When a company acquires another, especially one that is facing difficulties, it is common for the acquiring business’ stock price to drop. However, First Citizens BancShares defied this trend when it bought Silicon Valley Bank (SVB) out of government receivership, leading to a remarkable 50% surge in its stock value.
Even six months after the acquisition, Wall Street remains optimistic about First Citizens’ future. Recently, analysts at J.P. Morgan initiated coverage on this Raleigh, N.C.-based lender, giving it an Overweight rating and setting a target price of $1,850. This target implies a potential gain of 34% from its current trading levels.
J.P. Morgan analyst, Steven Alexopoulos, expressed his positive outlook on the acquisition by stating, “As we assess the potential of integrating the acquired SVB franchise with First Citizens, we are optimistic that despite remaining challenges, the best days for the SVB franchise may lie ahead. With SVB now under the strong leadership of First Citizens, the opportunity for First Citizens shareholders seems even more compelling.”
According to FactSet data, out of eight analysts covering the stock, all except one rated it equivalent to a Buy. Even the analyst with the lone Hold rating foresees the stock climbing to $1,675, which still signifies significant growth potential compared to its recent trading value of $1,384.
The positivity surrounding First Citizens stems partially from its proven track record in bank acquisitions. Over the past three decades, the company has acquired around 50 banks, almost half of which were bought from the Federal Deposit Insurance Corp (FDIC). This demonstrates First Citizens’ ability to successfully integrate troubled operations into its business and propel growth.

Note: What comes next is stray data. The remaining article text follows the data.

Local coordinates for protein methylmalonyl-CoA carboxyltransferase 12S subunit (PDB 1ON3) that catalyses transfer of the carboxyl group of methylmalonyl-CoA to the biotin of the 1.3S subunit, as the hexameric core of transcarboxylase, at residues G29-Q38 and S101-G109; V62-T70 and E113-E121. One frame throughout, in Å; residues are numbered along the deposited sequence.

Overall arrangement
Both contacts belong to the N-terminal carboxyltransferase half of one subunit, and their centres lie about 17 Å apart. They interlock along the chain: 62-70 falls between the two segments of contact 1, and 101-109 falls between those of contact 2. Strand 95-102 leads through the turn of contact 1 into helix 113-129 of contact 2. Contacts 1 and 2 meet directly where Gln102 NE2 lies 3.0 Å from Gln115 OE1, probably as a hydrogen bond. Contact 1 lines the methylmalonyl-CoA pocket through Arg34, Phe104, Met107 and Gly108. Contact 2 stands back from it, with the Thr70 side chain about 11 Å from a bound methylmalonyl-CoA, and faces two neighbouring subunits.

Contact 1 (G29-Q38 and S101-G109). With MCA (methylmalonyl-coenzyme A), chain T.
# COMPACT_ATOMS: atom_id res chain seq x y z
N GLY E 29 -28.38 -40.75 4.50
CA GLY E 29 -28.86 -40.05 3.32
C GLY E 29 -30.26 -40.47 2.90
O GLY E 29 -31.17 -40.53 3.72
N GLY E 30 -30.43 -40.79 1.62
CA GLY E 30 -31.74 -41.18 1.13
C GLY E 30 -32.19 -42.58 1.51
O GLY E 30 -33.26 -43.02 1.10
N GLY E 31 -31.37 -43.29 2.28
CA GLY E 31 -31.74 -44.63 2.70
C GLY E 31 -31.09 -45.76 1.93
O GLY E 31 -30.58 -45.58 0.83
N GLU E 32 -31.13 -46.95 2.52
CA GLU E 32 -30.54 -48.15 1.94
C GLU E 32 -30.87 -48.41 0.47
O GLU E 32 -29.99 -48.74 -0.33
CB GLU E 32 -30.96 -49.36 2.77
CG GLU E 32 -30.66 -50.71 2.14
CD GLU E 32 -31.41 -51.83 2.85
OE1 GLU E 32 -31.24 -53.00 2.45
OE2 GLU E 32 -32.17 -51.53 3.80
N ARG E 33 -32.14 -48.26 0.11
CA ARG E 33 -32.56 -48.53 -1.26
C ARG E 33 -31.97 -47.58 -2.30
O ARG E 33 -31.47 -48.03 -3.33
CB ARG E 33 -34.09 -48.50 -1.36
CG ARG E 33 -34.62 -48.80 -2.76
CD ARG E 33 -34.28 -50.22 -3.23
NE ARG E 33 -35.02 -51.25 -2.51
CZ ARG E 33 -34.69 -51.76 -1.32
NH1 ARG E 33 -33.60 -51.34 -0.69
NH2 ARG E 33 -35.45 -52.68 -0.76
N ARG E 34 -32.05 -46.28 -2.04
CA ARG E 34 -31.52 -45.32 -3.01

Another factor supporting the optimistic sentiment is Wall Street’s belief that First Citizens selectively acquired the successful aspects of SVB, as opposed to the elements that led to its downfall.
Alexopoulos further emphasized this by stating, “We believe that Silicon Valley Bank had one of the most valuable underlying businesses in the U.S., serving as the bank of the innovation economy.” In his analysis, SVB’s failure primarily resulted from investing a significant influx of deposits received in 2021 and 2022 into long-term securities that plummeted in value as the Federal Reserve began raising interest rates.
First Citizens Poised for Growth Following SVB Acquisition
SVB’s recent troubles were not unique, as U.S. banks collectively faced unrealized losses of over $550 billion in their securities portfolios, as reported by the FDIC. SVB’s situation was further aggravated by customer withdrawals, leading to the sale of long-dated debt to raise cash and thereby crystallizing these losses.
As of the end of Q2, SVB accounted for a significant portion of First Citizens’ loans and deposits – 44% and 29% respectively. This acquisition also positions First Citizens as the successor to SVB’s prominent role as a financier for start-ups and venture capital firms, facilitating connections between nascent businesses and VC investors.
According to Alexopoulos, venture capital investments are expected to total $30 billion in Q3, making a slight decline from the preceding four quarters. However, market analysts anticipate a recovery in the sector, which would be beneficial for First Citizens given its strong presence in the start-up ecosystem.
Alexopoulos projects that First Citizens will outperform other banks covered by J.P. Morgan in the coming years. The bank is expected to achieve revenue growth rates of 7.3% and 5.3% in 2024 and 2025 respectively, while peers are only forecasted to see growth rates of 0.4% and 3.8%. Furthermore, First Citizens’ earnings are projected to increase by 1.2% in 2024 and 9% in 2025, surpassing the respective averages of peers at 0.9% and 6.3%.